Cherimoya

the most delicious fruit known to men

Common Names

chirimola,  chirimuya, custard apple

Native Region

South America

USDA Growing Zones

Zone 9, Zone 10, Zone 11
A mostly evergreen tree originally from the mountainous regions of South America. Also known as the "ice cream fruit".  A popular ingredient in ethnic ice creams other frozen desserts.

It is now grown in many regions around the world.  There many cultivars like the "African Pride" from Southeast Asia or the "Fino de Jete" from Spain.

It likes a nice warm growing season with a cooling period as the fruit matures.  It can tolerate cold but not freezing.
Fun Fact: The bark of the tree contains minute quantities of annonacin, a neurotoxin. 

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The history and background

Cherimoya Guide


"The most delicious fruit known to men."
-- Mark Twain
Cherimoya Quick Facts
Scientific NameAnnona cherimola
Common Namescherimoya, attemoya
OriginsMountainous regions of South America
Annual or Perennial?Perennial
Plant TypeMostly evergreen tree
Plant Size6 meters
Growing
Growing DifficultyModerate
Growing Zone(s)9 and above
Growing Requirements: Temperature48 F minimum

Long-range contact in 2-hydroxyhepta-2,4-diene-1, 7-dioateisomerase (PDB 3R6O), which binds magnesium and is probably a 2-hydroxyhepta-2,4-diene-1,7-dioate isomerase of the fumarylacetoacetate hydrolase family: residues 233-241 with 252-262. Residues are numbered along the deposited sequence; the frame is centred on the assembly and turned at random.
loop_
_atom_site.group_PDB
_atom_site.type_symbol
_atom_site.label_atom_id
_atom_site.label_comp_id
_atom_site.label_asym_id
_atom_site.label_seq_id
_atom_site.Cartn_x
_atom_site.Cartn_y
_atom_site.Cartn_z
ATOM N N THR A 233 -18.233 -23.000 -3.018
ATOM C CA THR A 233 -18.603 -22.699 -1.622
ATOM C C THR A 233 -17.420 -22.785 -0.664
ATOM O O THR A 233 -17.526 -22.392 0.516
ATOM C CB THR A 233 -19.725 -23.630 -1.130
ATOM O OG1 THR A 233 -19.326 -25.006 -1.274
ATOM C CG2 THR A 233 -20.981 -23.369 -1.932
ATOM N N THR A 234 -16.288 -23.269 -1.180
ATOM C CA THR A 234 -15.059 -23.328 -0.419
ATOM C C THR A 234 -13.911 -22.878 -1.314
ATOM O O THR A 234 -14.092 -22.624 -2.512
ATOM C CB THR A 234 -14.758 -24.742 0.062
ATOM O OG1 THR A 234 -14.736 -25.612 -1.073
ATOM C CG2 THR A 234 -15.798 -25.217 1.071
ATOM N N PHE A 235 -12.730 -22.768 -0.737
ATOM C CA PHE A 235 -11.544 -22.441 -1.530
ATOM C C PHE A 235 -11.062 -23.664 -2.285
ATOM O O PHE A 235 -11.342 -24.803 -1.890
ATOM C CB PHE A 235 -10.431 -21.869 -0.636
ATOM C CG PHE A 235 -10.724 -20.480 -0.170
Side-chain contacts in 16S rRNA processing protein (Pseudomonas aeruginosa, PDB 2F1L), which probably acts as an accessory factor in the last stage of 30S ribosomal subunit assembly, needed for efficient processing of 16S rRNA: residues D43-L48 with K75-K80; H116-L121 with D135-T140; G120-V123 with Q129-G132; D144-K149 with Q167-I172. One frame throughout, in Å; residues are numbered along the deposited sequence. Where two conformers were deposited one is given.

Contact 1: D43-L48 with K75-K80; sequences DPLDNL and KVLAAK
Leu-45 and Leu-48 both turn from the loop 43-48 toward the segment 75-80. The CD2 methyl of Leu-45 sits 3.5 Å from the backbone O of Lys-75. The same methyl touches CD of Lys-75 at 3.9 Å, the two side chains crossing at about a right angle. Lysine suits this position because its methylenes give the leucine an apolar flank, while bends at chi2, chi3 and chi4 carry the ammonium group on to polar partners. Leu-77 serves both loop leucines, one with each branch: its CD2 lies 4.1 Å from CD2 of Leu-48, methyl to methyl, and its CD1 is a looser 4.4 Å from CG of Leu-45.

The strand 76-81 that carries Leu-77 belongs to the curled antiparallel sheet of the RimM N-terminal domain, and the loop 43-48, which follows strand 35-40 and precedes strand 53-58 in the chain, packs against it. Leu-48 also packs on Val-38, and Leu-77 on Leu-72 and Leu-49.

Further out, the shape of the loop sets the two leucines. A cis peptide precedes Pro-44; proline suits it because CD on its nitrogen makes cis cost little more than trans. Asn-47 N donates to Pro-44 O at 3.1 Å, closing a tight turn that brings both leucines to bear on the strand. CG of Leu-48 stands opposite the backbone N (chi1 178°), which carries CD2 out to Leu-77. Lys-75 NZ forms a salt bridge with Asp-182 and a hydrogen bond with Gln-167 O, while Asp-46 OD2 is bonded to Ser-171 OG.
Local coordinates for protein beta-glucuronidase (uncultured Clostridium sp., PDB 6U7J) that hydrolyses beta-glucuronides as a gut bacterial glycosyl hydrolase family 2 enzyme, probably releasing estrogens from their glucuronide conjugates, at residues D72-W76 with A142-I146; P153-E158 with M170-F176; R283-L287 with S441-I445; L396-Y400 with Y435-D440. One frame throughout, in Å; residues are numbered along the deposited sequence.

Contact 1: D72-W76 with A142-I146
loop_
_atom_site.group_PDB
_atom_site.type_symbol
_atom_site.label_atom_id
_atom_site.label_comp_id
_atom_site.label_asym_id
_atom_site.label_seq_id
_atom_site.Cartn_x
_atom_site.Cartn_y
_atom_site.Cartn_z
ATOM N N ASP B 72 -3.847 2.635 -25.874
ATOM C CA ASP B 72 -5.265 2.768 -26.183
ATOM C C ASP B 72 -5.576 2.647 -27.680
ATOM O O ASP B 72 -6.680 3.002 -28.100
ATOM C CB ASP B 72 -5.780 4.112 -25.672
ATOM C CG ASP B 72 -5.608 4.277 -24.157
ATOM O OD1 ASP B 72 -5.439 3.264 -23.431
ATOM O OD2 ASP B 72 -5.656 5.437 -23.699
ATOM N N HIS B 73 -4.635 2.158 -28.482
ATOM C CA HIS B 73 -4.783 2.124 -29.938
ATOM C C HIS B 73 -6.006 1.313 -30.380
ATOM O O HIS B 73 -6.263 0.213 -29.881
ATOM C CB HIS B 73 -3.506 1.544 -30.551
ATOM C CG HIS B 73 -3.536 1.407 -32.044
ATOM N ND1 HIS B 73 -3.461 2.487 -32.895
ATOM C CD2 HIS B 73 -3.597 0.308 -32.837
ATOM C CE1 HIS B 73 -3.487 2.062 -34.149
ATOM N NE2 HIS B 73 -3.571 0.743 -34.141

Growing Requirements: SoilWell-draining soil
Growing Requirements: SunlightPrefers full sun
Growing Requirements: WaterWater 30 in./year
Weight (Individual Fruit)1-3.5 lbs
Fruiting Season2 months
Fruit Size & Shape4-5" in diamter; Spherical, oblong
Edible Partswhite flesh of fruits
Fruit TasteSweet, like mango or pineapple
Ripens Off the Vine?Yes

Growing & Caring for

Your Cherimoya Plant


If you live in a zone where this wonderful tree can thrive, it is best to plant it in the ground where the soil is rich and well draining. In places that don't get much rain, it may need to be watered.  

The tree will drop all their leaves in the late winter, around March in Southern California.   At this time, we prune the trees.  Although commercial growers will remove quite a lot of the branches, we usually take of around 20% or less.  This also a good time fertilize.